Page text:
The Case for Christ, rated PG
The Case for Christ is a well-made film based on a true story. It would be an excellent film to watch this Easter weekend.
This film tells the true story of award winning Chicago Tribune journalist Lee Strobel’s spiritual journey. Strobel, played by Mike Vogel (The Help), is a committed atheist. His wife Leslie, played by Erika Christensen (Parenthood), was raised in the church, but has since fallen away. One night in a Chicago restaurant, their young daughter Alison, played by Hayley Rosenwasser, nearly chokes to death. A nurse named Alfie Davis, played by L. Scott Caldwell (Mercy Street, Lost), is in the restaurant and comes to the child’s aid, saving her life. Alfie tells Leslie that she hadn’t planned to be at the restaurant, but Jesus had changed her plans that evening. Leslie becomes friends with Alfie, who invites her to her church (Willow Creek), and she eventually becomes a Christian, much to the displeasure of her husband.
Kenny London, played by Mike Pniewski (The Good Wife, Madam Secretary), is the religion editor at the Tribune. He is a Christian, and he challenges Lee to use his reporting skills to investigate Christianity. He tells him that the truth of Christianity rests or falls on the resurrection of Jesus. If Lee can disprove the resurrection, he can disprove Christianity. So Lee sets about using his investigative skills to disprove the resurrection and as a result, Christianity. He is convinced that Christianity can’t be supported by facts, and he sets out to prove just that. And Strobel is certainly no slouch. He earned his Bachelor of Journalism from the University of Missouri and his Master of Studies in Law at Yale Law School.
As he begins to investigate the resurrection and his wife’s faith grows, we see him become frustrated, angry and drinking a lot. At the same time, we see Leslie pray for her husband’s salvation and her love for Lee, who is not very lovable, continues to grow.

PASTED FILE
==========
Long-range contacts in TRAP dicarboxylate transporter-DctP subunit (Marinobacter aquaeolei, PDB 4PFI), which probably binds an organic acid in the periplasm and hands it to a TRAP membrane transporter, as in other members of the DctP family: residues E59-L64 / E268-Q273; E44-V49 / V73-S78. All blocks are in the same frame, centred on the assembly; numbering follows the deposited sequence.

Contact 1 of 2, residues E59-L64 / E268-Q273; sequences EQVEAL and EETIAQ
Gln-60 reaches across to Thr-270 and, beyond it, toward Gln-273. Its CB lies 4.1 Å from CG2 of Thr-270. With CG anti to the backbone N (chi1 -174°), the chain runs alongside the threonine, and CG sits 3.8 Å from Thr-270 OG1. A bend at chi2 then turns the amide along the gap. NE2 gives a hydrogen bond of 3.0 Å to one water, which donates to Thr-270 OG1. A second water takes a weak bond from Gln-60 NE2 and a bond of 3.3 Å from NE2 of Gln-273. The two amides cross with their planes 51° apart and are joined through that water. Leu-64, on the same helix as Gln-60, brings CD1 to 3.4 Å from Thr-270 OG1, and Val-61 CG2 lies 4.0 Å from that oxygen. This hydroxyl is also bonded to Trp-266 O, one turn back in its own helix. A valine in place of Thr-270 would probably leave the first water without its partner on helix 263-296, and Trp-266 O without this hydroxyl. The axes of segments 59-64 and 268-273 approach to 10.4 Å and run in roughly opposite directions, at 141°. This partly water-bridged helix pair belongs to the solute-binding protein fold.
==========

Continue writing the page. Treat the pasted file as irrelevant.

The movie focuses much on the relationship between Lee and Leslie and how Leslie’s newfound faith rocks Lee. He decides the only way he can save his marriage, and to get his old wife back, is to get Jesus out of Leslie’s life. Along the way, in a parallel storyline, we see Lee’s investigative work on James Dixon’s alleged shooting of a police office.
The film boasts a solid cast. Lee has a complicated relationship with his father Walter, portrayed by Oscar nominee Robert Forster (Jackie Brown). Frankie Faison (The Good Wife), portrays Joe, his editor at the Tribune. Oscar winner (Network) Faye Dunaway portrays Dr. Roberta Waters, appearing in one scene. Ray, portrayed by fellow atheist Brett Rice (Foxcatcher), mentors Lee on investigating the claims of Christianity. Tom Nowicki portrays Dr. Alexander Metherell (The Blind Side, Flight), who Lee consults about the so-called “Swoon Theory” of the crucifixion.
The film is directed by Jon Gunn, and is written by Brian Bird (Captive), based on Strobel’s best-selling book The Case for Christ. Themes in the film include the search for truth, faith, love, friendship, faith and prayer.
Most faith-based films I’ve seen over the years have not been well done. Budgets are low and the writing and acting has often been sub-standard. This film is a pleasant exception. Although I would have preferred for the film to focus more on the evidence that Lee encountered in his investigation of the resurrection rather than on his relationship with Leslie, I can still give it a strong recommendation.